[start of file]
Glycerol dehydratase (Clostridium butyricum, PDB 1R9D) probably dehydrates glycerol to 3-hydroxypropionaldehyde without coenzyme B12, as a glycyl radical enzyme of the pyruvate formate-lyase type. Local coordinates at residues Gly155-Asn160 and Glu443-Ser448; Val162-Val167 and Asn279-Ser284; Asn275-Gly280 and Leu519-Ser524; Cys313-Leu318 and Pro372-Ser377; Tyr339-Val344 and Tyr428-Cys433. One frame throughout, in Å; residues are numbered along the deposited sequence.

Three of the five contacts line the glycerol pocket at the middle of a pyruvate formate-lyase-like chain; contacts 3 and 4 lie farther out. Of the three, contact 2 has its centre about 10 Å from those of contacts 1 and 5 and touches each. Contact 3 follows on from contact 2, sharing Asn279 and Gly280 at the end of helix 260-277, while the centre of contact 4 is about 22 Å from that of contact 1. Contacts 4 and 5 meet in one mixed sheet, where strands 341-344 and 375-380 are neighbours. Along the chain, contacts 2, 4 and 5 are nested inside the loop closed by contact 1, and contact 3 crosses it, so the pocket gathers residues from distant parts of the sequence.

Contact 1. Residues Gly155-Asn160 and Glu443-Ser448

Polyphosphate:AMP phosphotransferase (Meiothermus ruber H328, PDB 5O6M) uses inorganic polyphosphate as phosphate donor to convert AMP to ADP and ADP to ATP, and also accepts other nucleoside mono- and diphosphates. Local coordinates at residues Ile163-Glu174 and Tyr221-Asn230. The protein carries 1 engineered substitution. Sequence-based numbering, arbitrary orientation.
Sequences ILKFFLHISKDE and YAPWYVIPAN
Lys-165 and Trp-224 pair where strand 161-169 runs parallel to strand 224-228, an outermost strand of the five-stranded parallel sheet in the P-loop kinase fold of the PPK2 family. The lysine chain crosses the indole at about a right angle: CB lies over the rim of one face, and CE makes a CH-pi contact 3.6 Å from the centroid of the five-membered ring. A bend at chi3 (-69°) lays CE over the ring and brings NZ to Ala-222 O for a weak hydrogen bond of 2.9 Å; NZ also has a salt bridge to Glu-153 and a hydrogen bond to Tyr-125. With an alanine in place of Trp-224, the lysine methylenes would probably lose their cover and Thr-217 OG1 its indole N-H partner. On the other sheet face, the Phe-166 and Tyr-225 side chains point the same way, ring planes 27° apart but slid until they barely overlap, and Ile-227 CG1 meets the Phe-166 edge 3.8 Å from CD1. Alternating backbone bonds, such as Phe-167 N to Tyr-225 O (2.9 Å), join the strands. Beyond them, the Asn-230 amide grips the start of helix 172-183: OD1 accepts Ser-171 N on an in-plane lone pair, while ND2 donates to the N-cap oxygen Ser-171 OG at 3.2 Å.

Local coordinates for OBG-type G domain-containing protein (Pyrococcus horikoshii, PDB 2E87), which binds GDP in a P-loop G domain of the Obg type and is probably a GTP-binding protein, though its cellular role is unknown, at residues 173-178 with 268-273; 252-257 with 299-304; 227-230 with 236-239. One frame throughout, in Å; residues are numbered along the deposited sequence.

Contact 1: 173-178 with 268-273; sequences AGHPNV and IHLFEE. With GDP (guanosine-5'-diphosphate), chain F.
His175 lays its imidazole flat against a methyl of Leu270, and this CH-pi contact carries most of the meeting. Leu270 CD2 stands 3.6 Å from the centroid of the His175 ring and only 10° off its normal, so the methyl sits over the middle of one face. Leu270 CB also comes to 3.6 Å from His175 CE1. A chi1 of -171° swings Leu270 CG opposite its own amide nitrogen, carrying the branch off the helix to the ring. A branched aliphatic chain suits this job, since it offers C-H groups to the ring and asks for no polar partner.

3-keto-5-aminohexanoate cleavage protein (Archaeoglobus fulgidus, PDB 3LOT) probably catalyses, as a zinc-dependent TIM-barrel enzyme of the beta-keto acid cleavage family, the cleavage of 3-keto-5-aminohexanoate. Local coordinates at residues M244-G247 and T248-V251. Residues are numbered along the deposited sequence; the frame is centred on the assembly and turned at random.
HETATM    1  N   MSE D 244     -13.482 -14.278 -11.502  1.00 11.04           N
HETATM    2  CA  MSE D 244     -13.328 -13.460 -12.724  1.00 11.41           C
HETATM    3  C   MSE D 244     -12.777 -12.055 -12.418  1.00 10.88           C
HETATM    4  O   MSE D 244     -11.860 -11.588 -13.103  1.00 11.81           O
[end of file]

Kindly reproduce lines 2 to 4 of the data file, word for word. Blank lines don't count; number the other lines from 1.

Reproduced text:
Three of the five contacts line the glycerol pocket at the middle of a pyruvate formate-lyase-like chain; contacts 3 and 4 lie farther out. Of the three, contact 2 has its centre about 10 Å from those of contacts 1 and 5 and touches each. Contact 3 follows on from contact 2, sharing Asn279 and Gly280 at the end of helix 260-277, while the centre of contact 4 is about 22 Å from that of contact 1. Contacts 4 and 5 meet in one mixed sheet, where strands 341-344 and 375-380 are neighbours. Along the chain, contacts 2, 4 and 5 are nested inside the loop closed by contact 1, and contact 3 crosses it, so the pocket gathers residues from distant parts of the sequence.

Contact 1. Residues Gly155-Asn160 and Glu443-Ser448

Polyphosphate:AMP phosphotransferase (Meiothermus ruber H328, PDB 5O6M) uses inorganic polyphosphate as phosphate donor to convert AMP to ADP and ADP to ATP, and also accepts other nucleoside mono- and diphosphates. Local coordinates at residues Ile163-Glu174 and Tyr221-Asn230. The protein carries 1 engineered substitution. Sequence-based numbering, arbitrary orientation.